December 22, 2010 | General

Urban Agriculture In Sao Paulo (Brazil)

BioCycle December 2010, Vol. 51, No. 12, p. 51
Cidades Sem Fome creates jobs, improves nutrition and brings coherence to impoverished communities through small- and medium-scale urban farming projects.
Sara Franklin

SAO PAULO is often referred to as the New York of the Southern Hemisphere. With a sprawling population of nearly 20 million people, Sao Paulo – “Sampa,” as the locals call it – is characterized by one of the highest crime rates in the world and exemplifies Brazil’s tragically large gap between rich and poor.
In the midst of all that chaos is an extraordinarily innovative social enterprise, “Cidades Sem Fome” (Cities Without Hunger), the brainchild of expat Hans Dieter Temp. Cidades Sem Fome seeks to create jobs, improve nutrition and bring coherence to impoverished communities through small- and medium-scale urban agriculture projects. In 2001, having become active in Sampa’s municipal environmental programs, Dieter Temp was invited to develop and coordinate the first urban agriculture program for the City’s environmental secretary in the favela – or slum – communities in the Eastern Zone of Sao Paulo, home to nearly one-third of the city’s residents, with a staggering 32 percent child mortality rate. He began working to organize the community to reclaim some of the vacant land for productive use. The project began slowly, with Dieter Temp purchasing seeds and tools with his own money and organizing community meetings.
Since 2004 – the organization’s official start – 21 completely organic urban gardens and farms have been built and dozens of farm stands established. More than 100 gardeners and vendors make their living from the gardens, earning at least 500 reis (about $300) a month, a salary increase of between 60 and 80 percent for most. More than 660 community residents benefit directly from the program’s produce and environmental and job training.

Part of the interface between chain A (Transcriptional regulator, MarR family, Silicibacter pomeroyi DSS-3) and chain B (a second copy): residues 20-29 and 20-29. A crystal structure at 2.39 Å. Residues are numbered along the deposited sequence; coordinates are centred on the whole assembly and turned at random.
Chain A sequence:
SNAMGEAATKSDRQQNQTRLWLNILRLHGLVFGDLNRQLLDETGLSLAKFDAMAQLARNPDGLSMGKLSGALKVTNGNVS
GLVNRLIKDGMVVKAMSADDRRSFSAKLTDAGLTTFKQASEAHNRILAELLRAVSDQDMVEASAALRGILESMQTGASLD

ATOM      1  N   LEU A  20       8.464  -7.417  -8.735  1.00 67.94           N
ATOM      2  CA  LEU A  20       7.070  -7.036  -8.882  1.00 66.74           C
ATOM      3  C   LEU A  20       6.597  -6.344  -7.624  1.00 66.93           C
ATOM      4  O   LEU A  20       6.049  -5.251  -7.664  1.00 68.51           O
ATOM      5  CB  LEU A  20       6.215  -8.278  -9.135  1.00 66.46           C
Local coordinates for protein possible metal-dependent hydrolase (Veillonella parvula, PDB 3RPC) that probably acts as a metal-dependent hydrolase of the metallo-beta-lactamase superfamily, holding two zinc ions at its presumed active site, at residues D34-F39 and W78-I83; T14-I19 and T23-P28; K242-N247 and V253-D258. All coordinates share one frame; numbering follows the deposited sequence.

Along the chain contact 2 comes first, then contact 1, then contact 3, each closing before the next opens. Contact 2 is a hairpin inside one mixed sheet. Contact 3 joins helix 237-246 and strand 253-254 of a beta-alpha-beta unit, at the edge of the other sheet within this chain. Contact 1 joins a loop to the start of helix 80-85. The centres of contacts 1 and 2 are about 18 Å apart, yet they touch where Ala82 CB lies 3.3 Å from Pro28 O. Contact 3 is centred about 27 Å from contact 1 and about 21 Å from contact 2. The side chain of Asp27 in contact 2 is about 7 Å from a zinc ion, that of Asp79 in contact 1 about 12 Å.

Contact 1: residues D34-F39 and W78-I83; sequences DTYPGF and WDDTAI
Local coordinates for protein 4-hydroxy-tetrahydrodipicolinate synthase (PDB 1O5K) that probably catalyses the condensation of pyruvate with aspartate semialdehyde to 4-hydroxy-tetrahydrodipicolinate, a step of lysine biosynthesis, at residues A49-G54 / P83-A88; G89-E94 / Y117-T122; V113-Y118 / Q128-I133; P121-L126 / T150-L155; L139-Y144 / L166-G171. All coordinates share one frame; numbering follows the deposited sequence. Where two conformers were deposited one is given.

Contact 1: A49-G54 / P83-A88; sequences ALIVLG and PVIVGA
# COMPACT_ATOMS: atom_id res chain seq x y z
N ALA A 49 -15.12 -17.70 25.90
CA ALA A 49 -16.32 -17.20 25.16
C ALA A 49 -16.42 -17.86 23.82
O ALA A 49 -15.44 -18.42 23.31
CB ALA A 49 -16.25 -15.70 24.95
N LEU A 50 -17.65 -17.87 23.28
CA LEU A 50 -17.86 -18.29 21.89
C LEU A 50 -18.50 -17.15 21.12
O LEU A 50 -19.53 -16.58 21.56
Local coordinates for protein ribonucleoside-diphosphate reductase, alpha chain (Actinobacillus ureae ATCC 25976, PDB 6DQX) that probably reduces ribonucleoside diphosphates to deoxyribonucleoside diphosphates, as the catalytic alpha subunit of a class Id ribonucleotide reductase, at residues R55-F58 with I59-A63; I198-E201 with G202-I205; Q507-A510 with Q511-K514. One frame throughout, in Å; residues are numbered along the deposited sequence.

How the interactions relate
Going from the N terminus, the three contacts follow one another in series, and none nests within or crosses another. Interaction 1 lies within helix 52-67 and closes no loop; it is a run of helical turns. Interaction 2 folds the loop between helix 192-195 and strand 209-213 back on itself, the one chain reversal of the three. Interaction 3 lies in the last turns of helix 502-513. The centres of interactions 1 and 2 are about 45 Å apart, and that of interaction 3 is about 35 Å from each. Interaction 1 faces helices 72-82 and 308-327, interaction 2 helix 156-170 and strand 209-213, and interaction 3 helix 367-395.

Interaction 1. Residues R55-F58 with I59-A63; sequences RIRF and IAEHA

Dieter Temp, who studied agricultural and environmental policy in Tübingen, Germany and received a master’s degree in business administration from the Federal University in Rio de Janeiro, explains that he knew from the outset that the project would have to become self-sustaining if it were to make a lasting difference in the community. He required that gardeners from the community train one another. This method serves to both build community capacity and minimize the need for paid staff.
Today, gardeners, the majority of whom are women, harvest and sell their produce locally, some directly across the street from the various gardens, some a few miles away (as the larger sites and greenhouses are located on the very edge of Sao Paulo proper). All produce is priced at a rate that local low-income residents can afford. Cidades Sem Fome has partnered with markets in some wealthier neighborhoods as well, where prices are increased to reflect the growing demand for locally-produced organic produce. The organization has also worked with several high-end restaurants to supply food for the city’s explosion of and interest in haute cuisine.
Project leaders gather leftover lumber from local construction projects to build crates used to transport vegetables and flowers to market. They also use scrap wood to build terraces in sloped areas, construct boxes for use in home gardens for families who don’t have outdoor garden space and to build compost bins for individuals and gardens. Ladders, scaffolding, roves and walls also emerge from scavenged timber, cinderblocks and bricks. Scrap plastics are used for wrapping and planting fruit tree and flower seedlings. And community members are encouraged to collect materials from municipal agricultural and horticultural projects, which Brazil’s Department of Agriculture accepts and pays for through its municipal recycling program.

Composting is a key component of Cidades Sem Fome’s strategies. The favelas are poorly served by municipal sanitation services, and so reducing the amount of trash that ends up in street gutters and makeshift dumps is an important component of improving the local environment. In addition, extensive composting reduces the program’s dependence on expensive organic fertilizers, and increases output due to the addition of nitrogen-rich finished compost. Dieter Temp partnered with the city to train community members in composting methods, including the addition of barbeque ash, manure from chickens they keep in their scratch yards and food scraps to their bins. Finished compost is used in home gardens and spread on Cidades Sem Fome community plots.